Henrietta Lacks was born in 1920, the eighth of ten children. Henrietta's mother died in 1924, when Henrietta was just four. Her father moved the family to Clover, Virginia and split them up between a bunch of relatives. Henrietta went to live with Tommy Lacks, his grandfather, in a four-room cabin, which they affectionately called "home-house." Henrietta shared a bed with her cousin David "Day" Lacks, whom she married. She had five children: Lawrence, Lucile a.k.a. Elsie, David a.k.a. Sonny, Deborah, and Joe a.k.a. Zakariyya. Shortly after Deborah's birth, Henrietta complained of pain in her womb. Her family urged her to see a doctor, but she didn't heed their advice. Henrietta hated doctors and only visited them as a last resort. After Joe was born, Henrietta felt a lump next to her cervix. It was cancer. Later, scientists learned that her cancer was caused by the HPV virus. Her doctors took samples of healthy and cancerous cervical tissue to study. These samples gave birth to the HeLa line of immortal cells. Henrietta never gave consent for the samples to be collected, and she died without learning of their existence.
Rebecca Skloot is a freelance science writer and editor best known for this book, The Immortal Life of Henrietta Lacks. Skloot first became interested in the HeLa line of cells in high school, when she enrolled in a biology class at Portland Community College to fulfill her science requirements. Years later, while studying toward her MFA in Nonfiction writing, Skloot began research for a book about Henrietta and HeLa cells. She spent the next ten years gathering information, conducting interviews with Henrietta's family and striking up a friendship with Henrietta's daughter Deborah. In 2010, the book was published to great acclaim and became a big bestseller.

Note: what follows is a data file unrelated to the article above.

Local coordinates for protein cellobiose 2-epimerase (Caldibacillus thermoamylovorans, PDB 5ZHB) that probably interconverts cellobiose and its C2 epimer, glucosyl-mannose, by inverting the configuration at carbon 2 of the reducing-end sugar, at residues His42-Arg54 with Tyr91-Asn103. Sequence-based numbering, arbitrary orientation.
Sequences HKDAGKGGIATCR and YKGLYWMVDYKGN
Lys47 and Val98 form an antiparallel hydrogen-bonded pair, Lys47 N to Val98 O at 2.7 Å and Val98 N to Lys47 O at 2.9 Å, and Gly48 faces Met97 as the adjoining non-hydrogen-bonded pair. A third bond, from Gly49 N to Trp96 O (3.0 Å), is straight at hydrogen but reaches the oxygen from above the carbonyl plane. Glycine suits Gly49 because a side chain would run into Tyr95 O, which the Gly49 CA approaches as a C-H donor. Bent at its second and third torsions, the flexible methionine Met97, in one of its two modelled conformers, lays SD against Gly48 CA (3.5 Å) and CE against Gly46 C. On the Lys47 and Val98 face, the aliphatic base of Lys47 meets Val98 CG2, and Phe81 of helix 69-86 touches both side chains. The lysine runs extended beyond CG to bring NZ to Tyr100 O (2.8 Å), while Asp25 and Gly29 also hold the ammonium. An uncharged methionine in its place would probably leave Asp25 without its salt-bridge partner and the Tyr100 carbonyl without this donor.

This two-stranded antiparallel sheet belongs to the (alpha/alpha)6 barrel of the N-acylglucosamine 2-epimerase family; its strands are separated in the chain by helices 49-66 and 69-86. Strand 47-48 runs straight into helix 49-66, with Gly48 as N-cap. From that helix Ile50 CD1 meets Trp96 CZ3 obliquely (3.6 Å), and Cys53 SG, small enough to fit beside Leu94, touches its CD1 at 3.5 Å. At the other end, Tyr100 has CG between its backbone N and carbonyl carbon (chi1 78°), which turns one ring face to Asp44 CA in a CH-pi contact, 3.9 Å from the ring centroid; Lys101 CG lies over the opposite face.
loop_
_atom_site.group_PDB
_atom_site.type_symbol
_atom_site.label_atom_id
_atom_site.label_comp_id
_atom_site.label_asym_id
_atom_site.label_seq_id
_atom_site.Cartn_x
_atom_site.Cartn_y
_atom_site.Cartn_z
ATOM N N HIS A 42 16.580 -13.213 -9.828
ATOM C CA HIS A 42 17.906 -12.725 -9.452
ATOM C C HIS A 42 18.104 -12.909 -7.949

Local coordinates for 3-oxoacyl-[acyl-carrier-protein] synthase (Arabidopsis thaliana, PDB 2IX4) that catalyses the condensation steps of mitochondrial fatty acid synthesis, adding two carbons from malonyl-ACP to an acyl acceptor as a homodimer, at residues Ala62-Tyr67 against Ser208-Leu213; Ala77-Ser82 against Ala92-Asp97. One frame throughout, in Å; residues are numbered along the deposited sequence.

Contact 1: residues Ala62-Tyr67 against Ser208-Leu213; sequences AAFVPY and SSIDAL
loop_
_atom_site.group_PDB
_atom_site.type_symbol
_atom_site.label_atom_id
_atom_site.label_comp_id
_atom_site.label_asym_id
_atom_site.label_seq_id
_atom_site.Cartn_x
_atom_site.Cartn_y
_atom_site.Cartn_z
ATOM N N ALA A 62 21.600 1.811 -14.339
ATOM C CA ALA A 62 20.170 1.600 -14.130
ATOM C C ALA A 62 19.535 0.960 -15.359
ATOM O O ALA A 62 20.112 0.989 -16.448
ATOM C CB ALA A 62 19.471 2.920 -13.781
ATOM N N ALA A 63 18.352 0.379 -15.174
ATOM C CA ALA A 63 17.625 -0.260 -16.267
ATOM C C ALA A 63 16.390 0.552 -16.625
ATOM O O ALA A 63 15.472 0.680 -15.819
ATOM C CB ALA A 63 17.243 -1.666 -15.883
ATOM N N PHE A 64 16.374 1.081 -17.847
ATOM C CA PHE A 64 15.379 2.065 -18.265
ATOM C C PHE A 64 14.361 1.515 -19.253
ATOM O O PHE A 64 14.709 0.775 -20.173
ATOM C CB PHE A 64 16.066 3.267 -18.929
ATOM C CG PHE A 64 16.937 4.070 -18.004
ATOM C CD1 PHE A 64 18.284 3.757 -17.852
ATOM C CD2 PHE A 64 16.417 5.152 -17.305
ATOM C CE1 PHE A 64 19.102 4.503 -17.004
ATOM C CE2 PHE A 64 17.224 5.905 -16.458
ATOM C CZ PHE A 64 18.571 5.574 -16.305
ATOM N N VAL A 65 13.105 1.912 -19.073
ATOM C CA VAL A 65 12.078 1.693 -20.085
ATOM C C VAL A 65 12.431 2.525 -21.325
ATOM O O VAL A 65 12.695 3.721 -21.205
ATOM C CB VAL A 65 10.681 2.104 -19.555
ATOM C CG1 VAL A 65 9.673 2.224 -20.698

Deborah Lacks is Henrietta's second daughter. Following her mother's death, Deborah lived with her father and siblings under Ethel and Galen's care. Ethel tortured Deborah, and Galen sexually abused her, once even punching her in the face when he saw her with another boy. After Lawrence took the children away from Ethel, Deborah grew angry about the abuse and started fighting back against her abusers, taking no glib from men. Deborah got pregnant at sixteen, but this complication didn't stop her from getting her high school diploma. A few years later, she married her boyfriend Cheetah and had a second child. Unfortunately, Cheetah became addicted to drugs and started abusing Deborah. Deborah fought right back, once even planning to kill Cheetah. Instead, she divorced him and took the children, working two jobs to support her family. Deborah was the first Lacks Skloot was able to reach. After their initial phone conversation, however, Deborah got spooked and refused to grant her more interviews for another year. Eventually, Deborah opened up again, giving Skloot permission to write her book on two conditions. First, she had to get Henrietta's name right. Second, she had to tell Elsie's story. From then on, Deborah was involved in Skloot's research, sometimes too involved. She found the research stressful, and she suffered many stress-related illnesses, including hives and very erratic behavior. She was alternately forthcoming and suspicious of Skloot. She accompanied Skloot on the trip to Crownville to learn about Elsie's life. This upset Deborah, and she broke out into hives before picking a fight with Skloot, throwing the journalist against a wall. A visit to her cousin Gary the Disciple calmed Deborah down. Later in life, the stress abated. Deborah moved into an assisted living facility and worked full-time for her daughter. She died just days after Skloot called to inform her that the book was finished.